Canadian Tamil Congress

Canadian Tamil Congress

November 24, 2006 15:33 ET

Backlash Against Former Justice Minister Allan Rock in Sri Lanka

Angry Backlash Indicative of Sri Lanka's Onerous Status Quo

Attention: News Editor, World News Editor, Government/Political Affairs Editor OTTAWA, MEDIA ADVISORY--(CCNMatthews - Nov. 24, 2006) - UN envoy Alan Rock is being lambasted by thousands of Sri Lankan protesters, who are calling the former Liberal Health and Justice Minister's integrity into question and accusing the United Nations delegation of conspiring against the Government of Sri Lanka.

As Special Advisor to the UN's Representative for Children and Armed Conflicts, Rock recently visited Sri Lanka on a fact-finding mission and admitted to journalists that "there is both direct and indirect evidence that elements in the Sri Lankan security forces are facilitating and, in some cases, participating in forceful abductions by Karuna of young people." Meanwhile, Amnesty International is calling for the establishment of an internationally supported Commission of Inquiry in the country, independent of the Sri Lankan Government, which it claims has failed to adequately protect its Tamil citizens from repeated abuses.

A tempestuous mob of Sinhalese nationalists gathered outside the UN's Colombo offices, angrily parading an effigy of Rock and accusing Canada's former ambassador to the UN of being a paid international lobbyist for the LTTE.

The wave of protests and condemnatory news reports that Rock's findings triggered are indicative of Sri Lanka's hostile political environment.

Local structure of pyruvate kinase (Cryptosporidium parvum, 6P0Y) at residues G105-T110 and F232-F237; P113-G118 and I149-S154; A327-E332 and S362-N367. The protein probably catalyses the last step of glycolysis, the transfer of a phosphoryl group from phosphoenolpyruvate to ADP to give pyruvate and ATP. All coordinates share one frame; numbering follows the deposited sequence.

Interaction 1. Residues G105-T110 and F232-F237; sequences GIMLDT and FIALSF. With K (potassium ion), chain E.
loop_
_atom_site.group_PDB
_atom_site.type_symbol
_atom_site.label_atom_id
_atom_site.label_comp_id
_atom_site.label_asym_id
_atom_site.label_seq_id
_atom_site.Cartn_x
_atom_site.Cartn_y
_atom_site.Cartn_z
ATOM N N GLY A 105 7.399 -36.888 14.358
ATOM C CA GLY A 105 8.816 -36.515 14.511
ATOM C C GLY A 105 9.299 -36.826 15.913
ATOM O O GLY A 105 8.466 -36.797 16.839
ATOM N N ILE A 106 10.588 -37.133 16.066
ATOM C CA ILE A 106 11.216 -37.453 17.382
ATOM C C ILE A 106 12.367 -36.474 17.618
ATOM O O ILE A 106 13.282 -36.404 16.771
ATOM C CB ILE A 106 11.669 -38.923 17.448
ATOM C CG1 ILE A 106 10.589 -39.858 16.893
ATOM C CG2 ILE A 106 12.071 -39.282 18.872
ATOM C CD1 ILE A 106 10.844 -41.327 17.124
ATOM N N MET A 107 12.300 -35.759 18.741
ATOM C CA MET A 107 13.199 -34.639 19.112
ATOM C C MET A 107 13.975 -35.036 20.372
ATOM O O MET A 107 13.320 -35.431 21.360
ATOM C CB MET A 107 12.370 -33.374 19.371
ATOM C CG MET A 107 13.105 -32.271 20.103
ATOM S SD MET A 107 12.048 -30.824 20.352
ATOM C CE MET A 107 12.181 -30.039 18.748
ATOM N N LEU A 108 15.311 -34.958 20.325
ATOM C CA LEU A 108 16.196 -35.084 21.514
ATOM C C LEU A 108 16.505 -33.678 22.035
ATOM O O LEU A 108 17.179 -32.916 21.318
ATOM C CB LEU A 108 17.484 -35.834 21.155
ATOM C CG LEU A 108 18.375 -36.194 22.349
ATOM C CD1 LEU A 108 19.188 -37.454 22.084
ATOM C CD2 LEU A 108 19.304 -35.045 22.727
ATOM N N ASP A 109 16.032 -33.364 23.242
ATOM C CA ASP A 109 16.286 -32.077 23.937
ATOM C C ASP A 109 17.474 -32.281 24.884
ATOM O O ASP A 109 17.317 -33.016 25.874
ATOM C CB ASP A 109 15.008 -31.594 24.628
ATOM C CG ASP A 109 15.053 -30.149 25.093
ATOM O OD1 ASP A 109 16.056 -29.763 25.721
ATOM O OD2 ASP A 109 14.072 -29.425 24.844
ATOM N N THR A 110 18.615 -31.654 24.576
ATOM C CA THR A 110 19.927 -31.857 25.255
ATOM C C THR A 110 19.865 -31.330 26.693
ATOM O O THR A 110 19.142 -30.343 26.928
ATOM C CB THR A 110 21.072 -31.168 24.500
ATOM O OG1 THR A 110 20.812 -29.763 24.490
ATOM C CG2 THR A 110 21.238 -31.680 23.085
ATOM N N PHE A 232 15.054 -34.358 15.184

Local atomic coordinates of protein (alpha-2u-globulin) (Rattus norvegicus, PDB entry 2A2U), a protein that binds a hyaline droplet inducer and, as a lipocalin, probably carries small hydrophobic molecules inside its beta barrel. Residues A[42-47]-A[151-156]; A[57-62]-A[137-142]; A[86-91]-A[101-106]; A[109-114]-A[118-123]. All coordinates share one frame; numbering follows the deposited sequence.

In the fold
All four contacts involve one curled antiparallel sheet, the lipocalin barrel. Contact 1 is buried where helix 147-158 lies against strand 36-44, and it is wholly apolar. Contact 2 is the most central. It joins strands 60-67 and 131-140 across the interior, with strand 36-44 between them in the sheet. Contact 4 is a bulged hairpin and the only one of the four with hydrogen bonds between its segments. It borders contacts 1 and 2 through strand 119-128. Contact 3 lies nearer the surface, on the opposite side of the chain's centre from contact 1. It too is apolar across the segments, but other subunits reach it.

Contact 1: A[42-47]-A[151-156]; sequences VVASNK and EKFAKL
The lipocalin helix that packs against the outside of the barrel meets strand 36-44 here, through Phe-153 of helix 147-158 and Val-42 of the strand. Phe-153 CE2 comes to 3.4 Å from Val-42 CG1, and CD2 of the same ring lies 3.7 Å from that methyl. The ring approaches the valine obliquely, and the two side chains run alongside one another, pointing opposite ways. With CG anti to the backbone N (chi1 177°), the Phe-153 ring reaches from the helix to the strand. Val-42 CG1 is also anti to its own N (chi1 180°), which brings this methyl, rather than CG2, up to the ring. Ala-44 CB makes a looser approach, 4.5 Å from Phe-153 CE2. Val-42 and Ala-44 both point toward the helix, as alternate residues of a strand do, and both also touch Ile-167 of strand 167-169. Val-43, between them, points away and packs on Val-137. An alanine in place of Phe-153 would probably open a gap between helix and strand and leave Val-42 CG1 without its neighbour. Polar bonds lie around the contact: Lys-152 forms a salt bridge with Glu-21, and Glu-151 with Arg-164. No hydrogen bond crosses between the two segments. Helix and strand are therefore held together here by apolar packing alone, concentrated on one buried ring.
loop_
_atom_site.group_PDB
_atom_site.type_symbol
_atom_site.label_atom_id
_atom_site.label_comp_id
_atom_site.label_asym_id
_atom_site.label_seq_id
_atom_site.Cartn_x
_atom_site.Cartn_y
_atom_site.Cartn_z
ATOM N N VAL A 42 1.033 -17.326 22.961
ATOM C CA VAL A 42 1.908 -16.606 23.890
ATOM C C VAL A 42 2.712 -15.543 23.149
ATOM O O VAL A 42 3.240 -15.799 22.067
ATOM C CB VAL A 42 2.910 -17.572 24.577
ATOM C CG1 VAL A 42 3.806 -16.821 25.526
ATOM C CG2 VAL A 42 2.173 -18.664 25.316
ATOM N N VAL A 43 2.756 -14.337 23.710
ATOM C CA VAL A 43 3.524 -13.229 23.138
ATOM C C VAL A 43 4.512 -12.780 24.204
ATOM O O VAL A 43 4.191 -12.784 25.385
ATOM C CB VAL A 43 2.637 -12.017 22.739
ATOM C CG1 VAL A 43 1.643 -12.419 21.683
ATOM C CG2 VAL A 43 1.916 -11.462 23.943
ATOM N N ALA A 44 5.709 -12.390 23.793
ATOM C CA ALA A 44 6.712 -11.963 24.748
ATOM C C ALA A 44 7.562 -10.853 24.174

"A violent anti-Tamil status quo is supported in Sri Lanka," noted David Poopalapillai, Spokesperson for the Canadian Tamil Congress. "Any dissenting opinion, no matter who delivers it or how true it may be, is immediately discredited by the Sri Lankan government and its supporters.

"Truth is fabricated in Sri Lanka and any voice of dissent is immediately silenced. In the case of a respected international figure like Mr. Rock, Sinhalese hardliners seek to discredit his findings. On a smaller local level, however, the oppressive status quo is often maintained through state-sponsored violence," Poopalapillai added.

The media is not exempt from the Sri Lankan government's silencing campaign. In August, Sri Lankan president Mahinda Rajapakse summoned the Sinhalese national media and urged them to "toe the line" in their reporting. Less than a week later, prominent Tamil newspaper editor and former member of parliament Sinnathamby Sivamaharajah was murdered outside his home in Jaffna, whose civilian population is currently subjected to daily aerial bombardments and a rigorous road blockade that is cutting off essential supplies from reaching the area.

"Events like this put things into perspective," said CTC Ottawa Coordinator Julian Francis. "If a UN advisor and former federal cabinet minister cannot conduct an objective inquiry without being accused of taking bribe money and producing biased reports, what chance does the international community stand of gaining an accurate picture of what's going on in Sri Lanka.

"The backlash against Mr. Rock says it all. The international community has been duped long enough by the Government of Sri Lanka. Events like this one are indicative of the silencing campaign that has stifled Sri Lankan Tamils for decades."

Over 3,000 civilians and soldiers have been killed in Sri Lanka this year and many fear that a conflict that has already claimed more than 70,000 lives since 1983 is set to sharply escalate.

Contact Information